I've found the best tool to cut straight bevels is a table saw. First I cut the side sticks on the table saw to the correct bevel. Then I cut the transom (or bulkhead) panel out of plywood to the dimensions with no bevel, just a square cut. Then I glue and nail the beveled sticks to the plywood piece such that a straight edge along the beveled stick will just kiss the "Dimensions to Here" edge. That's it. I haven't fussed with that "extra material needed" measurement at all. This gives a nice straight edge to the right dimensions and it doesn't really get involved with thicknesses - if you use thicker or thinner wood than specified it will still fit.

"But," you say,"there's a little triangular area on the edge of the plywood that isn't right." True. I fill that with glue when the panel is glued and nailed to the side. That triangle isn't very big. On this 10 degree bevel it would max at .045". No problem. To me the glue there is really a hope of sealing the grain on the edge of the plywood, not a strength issue since a lot of that ply edge will be end grain anyway and about useless for glue strenght.

Now let's talk about the inny. Bulkhead 10 on Toto is an inny. (I suspect the trouble Dale had was that he made this one an outy the first try.) The basic dimensions of bulkhead 10 were taken 10' aft of the bow tip of the boat. That is the actual front face of the bulkhead, the face marked "Dimensions to Here". At that point the sides are sweepin inward 7 degrees as they go aft. This bulkhead is also 1/4" plywood with 3/4" sticks for a total of 1" thick. So the aft face of the bulkhead needs to be 1 X tan7=.12" smaller on each side edge than the front side edges.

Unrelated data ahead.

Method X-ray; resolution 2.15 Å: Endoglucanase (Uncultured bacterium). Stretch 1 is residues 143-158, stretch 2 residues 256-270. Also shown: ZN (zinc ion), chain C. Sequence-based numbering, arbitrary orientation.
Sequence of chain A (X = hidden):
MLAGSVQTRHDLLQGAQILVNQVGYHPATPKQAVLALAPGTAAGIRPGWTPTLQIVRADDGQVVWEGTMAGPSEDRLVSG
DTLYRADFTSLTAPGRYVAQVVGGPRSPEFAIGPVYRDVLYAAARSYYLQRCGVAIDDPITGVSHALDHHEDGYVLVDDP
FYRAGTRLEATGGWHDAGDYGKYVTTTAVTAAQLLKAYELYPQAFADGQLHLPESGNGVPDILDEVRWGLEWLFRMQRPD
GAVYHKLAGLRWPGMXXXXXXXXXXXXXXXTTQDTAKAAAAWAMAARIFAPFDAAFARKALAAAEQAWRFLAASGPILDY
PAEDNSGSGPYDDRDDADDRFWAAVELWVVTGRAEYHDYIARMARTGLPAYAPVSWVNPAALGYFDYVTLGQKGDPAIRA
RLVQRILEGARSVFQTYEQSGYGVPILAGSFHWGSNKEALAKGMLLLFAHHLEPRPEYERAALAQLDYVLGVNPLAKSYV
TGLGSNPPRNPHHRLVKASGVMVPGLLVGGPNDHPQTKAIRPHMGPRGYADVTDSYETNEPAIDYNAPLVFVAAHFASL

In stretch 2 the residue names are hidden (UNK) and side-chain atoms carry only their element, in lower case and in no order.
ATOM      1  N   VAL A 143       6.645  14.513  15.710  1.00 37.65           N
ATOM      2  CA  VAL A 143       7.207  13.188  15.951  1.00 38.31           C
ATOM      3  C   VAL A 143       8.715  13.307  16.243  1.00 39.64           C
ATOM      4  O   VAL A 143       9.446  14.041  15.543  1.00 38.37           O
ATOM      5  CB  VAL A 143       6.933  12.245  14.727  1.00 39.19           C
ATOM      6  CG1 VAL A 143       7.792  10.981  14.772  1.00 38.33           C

Innys are a little easier to picture. You could make all the edges square to the basic dimensions and then run them through a saw set to the proper bevel to shave off the extra material. I used to do them that way and still do on occasion. The problem I have is that I use a bandsaw for this which doesn't care to cut straight. And a large bulkhead is a beast to run through the saw all at once. You could try a saber saw or circular saw set to the proper bevel if you think you are good enough at it to keep the blade just kissing the edge marked "Dimensions to Here". I' not.

So I've gone to making the inny bulkhead the same way as I make an outy. First I prebevel the framing sticks with a table saw. Then I cut the plywood panel to shape with no bevel, just a square cut. Then I glue and nail the sticks to the sides of the panel. If the bevel is severe I do try to line up the face of the bevel stick with the "Dimensions to Here" edge of the plywood. Then I will have a small triangle of plywood protruding from the beveled face. I can trim that off later. In the case of a small bevel, I don't do that. I just line up the stick with the back edge of the panel. When I assemble it to the sides there will be a little triangle to fill with glue again. And the panel will be slightly wider than what the lines call for. In the case of Toto's bulkhead 10 the error would be .25" X tan7 = .03". Nothing to worry about.